After the close of the 2021 MLB regular season — my 10th doing power rankings — I am going to do a partial reset of how I’ll continue this week and next.
This week, I’ll simply give you my postseason power rankings of the 10 teams inside MLB’s playoff bubble, with comments about the chances of each team making a run. Next week, after a little time to ponder, I’ll make comments on all 30 teams.
So here you go, my playoff power rankings for the 2021 postseason:
1. Los Angeles Dodgers (106-56): I don’t feel the least bit funny picking the team with the second-best record in all of baseball as my No. 1 team. Don’t get me wrong, with a one-game playoff against the red-hot Cardinals looming, my No. 1 team could get knocked out early, and the Dodgers’ task got just a little bit harder with the injury to Max Muncy. He got run into by ex-Oriole Jace Peterson (now a Brewer) and injured his wrist when he reached into Peterson’s path to first base. Overall, this is still the deepest and most talented team in the top 10.
2. San Francisco Giants (107-55): The Giants took the season-long, 19-game slog against the Dodgers by a scant 10-9 margin. The Giants’ numbers look awfully impressive, and there’s no question that what head baseball man Farhan Zaidi and his handpicked skipper Gabe Kapler have pulled off this season is remarkable. The numbers like runs scored, homers, ERA, WHIP and strikeouts are all pretty close between San Francisco and Los Angeles. But I think the Giants would fall a bit short in a potential NLDS against the Dodgers despite winning one more regular-season game (107 to the Dodgers’ 106).
3. Tampa Bay Rays (100-62): The Rays are clearly the best team not only in the very tough American League East, where four teams won more than 90 games, but in the entire AL. True, manager Kevin Cash doesn’t possess the starting pitching of the rest of the teams in the playoffs, but what he does have is an elite and well-constructed bullpen and enough guys who can handle that opener role. Two key members of this staff are free-agent signee Collin McHugh and Drew Rasmussen, the latter of whom was part of the two-pitcher return the club received when it sent shortstop Willy Adames to Milwaukee. Offensively, this is not a star-studded group, but Cash uses his lineup card like a Stradivarius and more times than not he wins the matchup battles.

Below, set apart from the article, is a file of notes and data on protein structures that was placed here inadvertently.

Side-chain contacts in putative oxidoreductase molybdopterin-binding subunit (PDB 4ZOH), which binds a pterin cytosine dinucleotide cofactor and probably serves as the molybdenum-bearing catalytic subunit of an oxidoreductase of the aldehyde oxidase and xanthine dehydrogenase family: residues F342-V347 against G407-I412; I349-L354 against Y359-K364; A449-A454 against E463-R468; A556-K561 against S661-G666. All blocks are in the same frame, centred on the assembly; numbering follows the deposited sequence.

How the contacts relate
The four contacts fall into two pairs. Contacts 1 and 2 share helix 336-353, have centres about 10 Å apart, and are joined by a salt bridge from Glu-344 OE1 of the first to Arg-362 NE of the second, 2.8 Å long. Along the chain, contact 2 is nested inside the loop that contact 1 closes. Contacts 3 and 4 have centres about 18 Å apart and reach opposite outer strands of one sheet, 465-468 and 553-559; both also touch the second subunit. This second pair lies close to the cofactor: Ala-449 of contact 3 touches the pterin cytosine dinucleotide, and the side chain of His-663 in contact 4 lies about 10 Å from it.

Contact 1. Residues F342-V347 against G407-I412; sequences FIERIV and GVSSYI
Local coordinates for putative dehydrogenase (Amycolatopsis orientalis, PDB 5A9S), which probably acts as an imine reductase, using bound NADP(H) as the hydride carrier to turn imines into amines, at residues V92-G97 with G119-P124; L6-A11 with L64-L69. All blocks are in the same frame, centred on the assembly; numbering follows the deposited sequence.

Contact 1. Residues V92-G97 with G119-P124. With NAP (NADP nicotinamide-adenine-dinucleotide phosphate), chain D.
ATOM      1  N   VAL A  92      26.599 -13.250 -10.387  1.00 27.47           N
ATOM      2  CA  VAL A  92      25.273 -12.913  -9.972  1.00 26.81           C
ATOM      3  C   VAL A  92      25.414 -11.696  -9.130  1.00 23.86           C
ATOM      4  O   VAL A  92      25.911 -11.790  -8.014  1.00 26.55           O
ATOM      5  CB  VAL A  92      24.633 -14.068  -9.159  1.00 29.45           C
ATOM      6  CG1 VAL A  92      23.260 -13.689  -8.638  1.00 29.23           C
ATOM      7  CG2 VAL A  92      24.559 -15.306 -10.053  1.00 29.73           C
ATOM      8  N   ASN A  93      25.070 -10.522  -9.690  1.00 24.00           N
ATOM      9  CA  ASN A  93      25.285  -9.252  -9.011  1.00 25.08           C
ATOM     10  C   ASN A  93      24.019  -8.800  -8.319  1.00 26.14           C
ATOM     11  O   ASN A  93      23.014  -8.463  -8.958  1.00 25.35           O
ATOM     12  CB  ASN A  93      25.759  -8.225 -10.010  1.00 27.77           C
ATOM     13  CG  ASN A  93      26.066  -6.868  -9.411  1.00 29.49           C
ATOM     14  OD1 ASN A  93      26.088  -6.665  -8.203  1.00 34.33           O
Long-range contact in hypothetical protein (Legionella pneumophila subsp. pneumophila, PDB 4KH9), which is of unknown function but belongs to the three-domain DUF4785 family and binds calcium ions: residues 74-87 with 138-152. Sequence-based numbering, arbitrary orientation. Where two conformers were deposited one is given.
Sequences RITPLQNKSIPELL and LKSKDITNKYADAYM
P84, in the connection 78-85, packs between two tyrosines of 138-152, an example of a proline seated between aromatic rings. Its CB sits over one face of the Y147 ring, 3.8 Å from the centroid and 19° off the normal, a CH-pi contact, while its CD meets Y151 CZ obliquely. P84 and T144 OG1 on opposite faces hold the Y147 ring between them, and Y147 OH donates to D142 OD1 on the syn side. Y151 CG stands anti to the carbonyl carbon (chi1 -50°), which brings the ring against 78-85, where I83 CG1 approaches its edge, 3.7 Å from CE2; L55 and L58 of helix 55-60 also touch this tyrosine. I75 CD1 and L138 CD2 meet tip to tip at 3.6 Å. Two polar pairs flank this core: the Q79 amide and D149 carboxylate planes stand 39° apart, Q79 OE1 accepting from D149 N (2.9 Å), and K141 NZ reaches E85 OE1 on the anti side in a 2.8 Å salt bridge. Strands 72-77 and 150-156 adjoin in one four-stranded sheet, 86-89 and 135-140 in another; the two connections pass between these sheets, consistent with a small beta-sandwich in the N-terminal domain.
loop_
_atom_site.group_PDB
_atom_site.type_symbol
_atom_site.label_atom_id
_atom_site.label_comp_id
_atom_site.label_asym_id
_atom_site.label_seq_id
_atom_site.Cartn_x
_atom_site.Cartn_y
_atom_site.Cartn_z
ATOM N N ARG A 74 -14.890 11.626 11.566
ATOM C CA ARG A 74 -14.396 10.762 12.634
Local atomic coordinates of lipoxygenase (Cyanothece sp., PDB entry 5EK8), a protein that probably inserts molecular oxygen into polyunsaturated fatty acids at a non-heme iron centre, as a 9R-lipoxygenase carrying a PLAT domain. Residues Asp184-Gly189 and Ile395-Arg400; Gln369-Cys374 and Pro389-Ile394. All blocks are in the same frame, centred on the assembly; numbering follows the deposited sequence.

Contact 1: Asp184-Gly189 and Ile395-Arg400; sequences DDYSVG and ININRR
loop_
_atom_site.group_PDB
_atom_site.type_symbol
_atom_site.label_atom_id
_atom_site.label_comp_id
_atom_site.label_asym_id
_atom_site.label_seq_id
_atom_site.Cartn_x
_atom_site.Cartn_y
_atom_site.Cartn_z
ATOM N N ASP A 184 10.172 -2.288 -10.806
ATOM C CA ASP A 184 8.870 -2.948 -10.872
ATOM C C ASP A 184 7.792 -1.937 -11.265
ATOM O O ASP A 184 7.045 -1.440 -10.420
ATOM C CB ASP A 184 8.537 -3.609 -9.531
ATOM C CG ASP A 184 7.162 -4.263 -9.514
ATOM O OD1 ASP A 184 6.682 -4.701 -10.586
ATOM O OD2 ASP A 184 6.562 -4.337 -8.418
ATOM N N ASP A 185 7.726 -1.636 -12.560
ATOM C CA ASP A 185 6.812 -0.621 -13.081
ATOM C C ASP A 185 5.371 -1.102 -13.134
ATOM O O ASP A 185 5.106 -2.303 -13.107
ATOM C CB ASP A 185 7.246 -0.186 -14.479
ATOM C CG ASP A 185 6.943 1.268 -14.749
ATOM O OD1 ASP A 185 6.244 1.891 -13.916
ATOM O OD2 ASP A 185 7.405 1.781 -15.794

4. Milwaukee Brewers (95-67): A 4-9 finish kept the Brewers on the shy side of 100 wins. Most notably, six of those nine losses were at the hands of the Cardinals. A starting staff of Corbin Burnes, Adrian Houser, Eric Lauer and Freddy Peralta give them more than a puncher’s chance in October. Skipper Craig Counsell, like Tampa Bay’s Cash, is a master manipulator of his roster. But don’t kid yourselves, the loss of right-handed reliever Devin Williams (2.50 ERA with 87 strikeouts in 54 innings) is a monstrous loss. Lefty Josh Hader and Williams formed what was probably the most dynamic bullpen duo in the game. The late innings in these pressure-packed playoff games were supposed to be a big edge for Milwaukee. Now? We’ll find out early in their first series against the Braves.